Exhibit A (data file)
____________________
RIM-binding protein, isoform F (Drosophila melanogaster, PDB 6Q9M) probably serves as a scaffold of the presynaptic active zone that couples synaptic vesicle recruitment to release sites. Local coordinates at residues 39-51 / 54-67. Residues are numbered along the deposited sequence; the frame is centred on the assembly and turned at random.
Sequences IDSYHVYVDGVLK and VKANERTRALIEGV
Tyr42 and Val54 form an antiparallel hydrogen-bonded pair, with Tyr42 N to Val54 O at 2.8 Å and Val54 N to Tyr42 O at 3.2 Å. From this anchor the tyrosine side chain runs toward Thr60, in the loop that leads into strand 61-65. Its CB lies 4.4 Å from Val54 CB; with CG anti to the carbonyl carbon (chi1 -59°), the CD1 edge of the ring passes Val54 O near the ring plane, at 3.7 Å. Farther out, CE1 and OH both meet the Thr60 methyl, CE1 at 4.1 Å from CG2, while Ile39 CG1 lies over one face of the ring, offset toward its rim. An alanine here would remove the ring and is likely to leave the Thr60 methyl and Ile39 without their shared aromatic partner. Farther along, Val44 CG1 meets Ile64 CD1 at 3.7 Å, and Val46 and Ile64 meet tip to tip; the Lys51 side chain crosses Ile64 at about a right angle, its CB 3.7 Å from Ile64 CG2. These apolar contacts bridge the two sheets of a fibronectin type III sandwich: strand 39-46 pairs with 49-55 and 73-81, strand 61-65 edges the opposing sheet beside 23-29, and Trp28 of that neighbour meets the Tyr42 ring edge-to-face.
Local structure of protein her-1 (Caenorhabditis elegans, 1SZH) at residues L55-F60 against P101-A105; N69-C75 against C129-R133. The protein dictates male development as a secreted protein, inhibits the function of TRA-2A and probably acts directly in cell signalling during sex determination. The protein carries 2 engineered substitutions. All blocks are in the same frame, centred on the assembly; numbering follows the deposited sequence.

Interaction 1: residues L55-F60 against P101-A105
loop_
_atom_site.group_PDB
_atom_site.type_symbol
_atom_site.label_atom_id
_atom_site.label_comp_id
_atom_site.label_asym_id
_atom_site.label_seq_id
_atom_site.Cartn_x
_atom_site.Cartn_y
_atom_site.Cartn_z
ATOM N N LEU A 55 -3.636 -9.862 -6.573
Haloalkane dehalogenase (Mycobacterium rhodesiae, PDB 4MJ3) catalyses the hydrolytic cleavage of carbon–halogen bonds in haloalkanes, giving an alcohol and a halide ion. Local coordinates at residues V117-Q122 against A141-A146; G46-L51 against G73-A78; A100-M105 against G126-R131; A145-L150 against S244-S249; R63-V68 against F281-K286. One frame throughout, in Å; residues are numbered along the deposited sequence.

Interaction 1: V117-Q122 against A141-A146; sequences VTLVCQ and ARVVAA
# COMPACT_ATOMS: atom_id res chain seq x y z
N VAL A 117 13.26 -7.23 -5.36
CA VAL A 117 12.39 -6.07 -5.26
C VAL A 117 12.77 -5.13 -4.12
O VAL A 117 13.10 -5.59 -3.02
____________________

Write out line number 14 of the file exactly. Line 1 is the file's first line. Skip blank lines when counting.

_atom_site.Cartn_y